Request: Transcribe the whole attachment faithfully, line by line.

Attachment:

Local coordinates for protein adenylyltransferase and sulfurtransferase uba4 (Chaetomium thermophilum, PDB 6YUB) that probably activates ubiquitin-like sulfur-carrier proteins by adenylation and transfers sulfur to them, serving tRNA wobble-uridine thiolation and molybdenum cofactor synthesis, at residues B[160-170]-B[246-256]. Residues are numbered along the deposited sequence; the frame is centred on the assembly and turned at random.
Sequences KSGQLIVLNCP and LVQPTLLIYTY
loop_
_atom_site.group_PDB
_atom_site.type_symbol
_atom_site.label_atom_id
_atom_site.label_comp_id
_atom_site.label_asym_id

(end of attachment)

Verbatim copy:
Local coordinates for protein adenylyltransferase and sulfurtransferase uba4 (Chaetomium thermophilum, PDB 6YUB) that probably activates ubiquitin-like sulfur-carrier proteins by adenylation and transfers sulfur to them, serving tRNA wobble-uridine thiolation and molybdenum cofactor synthesis, at residues B[160-170]-B[246-256]. Residues are numbered along the deposited sequence; the frame is centred on the assembly and turned at random.
Sequences KSGQLIVLNCP and LVQPTLLIYTY
loop_
_atom_site.group_PDB
_atom_site.type_symbol
_atom_site.label_atom_id
_atom_site.label_comp_id
_atom_site.label_asym_id